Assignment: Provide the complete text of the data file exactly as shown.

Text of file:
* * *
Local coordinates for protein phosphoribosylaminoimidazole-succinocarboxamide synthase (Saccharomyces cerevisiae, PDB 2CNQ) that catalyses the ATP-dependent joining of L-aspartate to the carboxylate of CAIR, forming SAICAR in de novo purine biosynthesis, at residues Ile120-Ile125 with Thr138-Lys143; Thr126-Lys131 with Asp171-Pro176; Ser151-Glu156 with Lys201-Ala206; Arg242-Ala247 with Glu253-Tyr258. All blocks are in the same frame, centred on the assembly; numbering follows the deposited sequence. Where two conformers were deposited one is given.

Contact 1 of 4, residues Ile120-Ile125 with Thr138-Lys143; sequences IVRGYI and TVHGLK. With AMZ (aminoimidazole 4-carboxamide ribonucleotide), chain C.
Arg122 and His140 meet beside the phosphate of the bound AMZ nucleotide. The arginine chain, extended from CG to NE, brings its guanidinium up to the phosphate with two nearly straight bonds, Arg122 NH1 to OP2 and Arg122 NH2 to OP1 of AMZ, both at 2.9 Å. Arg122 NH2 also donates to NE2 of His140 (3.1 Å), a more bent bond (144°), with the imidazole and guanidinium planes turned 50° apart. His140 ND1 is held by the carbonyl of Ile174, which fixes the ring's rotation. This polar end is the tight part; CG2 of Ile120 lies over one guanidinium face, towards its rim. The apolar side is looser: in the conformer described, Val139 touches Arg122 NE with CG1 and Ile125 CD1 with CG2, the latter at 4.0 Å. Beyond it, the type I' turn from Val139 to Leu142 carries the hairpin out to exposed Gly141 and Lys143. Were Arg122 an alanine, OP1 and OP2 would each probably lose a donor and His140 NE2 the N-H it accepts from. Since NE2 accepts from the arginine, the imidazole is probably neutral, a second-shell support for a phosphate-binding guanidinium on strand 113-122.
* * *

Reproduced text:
Local coordinates for protein phosphoribosylaminoimidazole-succinocarboxamide synthase (Saccharomyces cerevisiae, PDB 2CNQ) that catalyses the ATP-dependent joining of L-aspartate to the carboxylate of CAIR, forming SAICAR in de novo purine biosynthesis, at residues Ile120-Ile125 with Thr138-Lys143; Thr126-Lys131 with Asp171-Pro176; Ser151-Glu156 with Lys201-Ala206; Arg242-Ala247 with Glu253-Tyr258. All blocks are in the same frame, centred on the assembly; numbering follows the deposited sequence. Where two conformers were deposited one is given.

Contact 1 of 4, residues Ile120-Ile125 with Thr138-Lys143; sequences IVRGYI and TVHGLK. With AMZ (aminoimidazole 4-carboxamide ribonucleotide), chain C.
Arg122 and His140 meet beside the phosphate of the bound AMZ nucleotide. The arginine chain, extended from CG to NE, brings its guanidinium up to the phosphate with two nearly straight bonds, Arg122 NH1 to OP2 and Arg122 NH2 to OP1 of AMZ, both at 2.9 Å. Arg122 NH2 also donates to NE2 of His140 (3.1 Å), a more bent bond (144°), with the imidazole and guanidinium planes turned 50° apart. His140 ND1 is held by the carbonyl of Ile174, which fixes the ring's rotation. This polar end is the tight part; CG2 of Ile120 lies over one guanidinium face, towards its rim. The apolar side is looser: in the conformer described, Val139 touches Arg122 NE with CG1 and Ile125 CD1 with CG2, the latter at 4.0 Å. Beyond it, the type I' turn from Val139 to Leu142 carries the hairpin out to exposed Gly141 and Lys143. Were Arg122 an alanine, OP1 and OP2 would each probably lose a donor and His140 NE2 the N-H it accepts from. Since NE2 accepts from the arginine, the imidazole is probably neutral, a second-shell support for a phosphate-binding guanidinium on strand 113-122.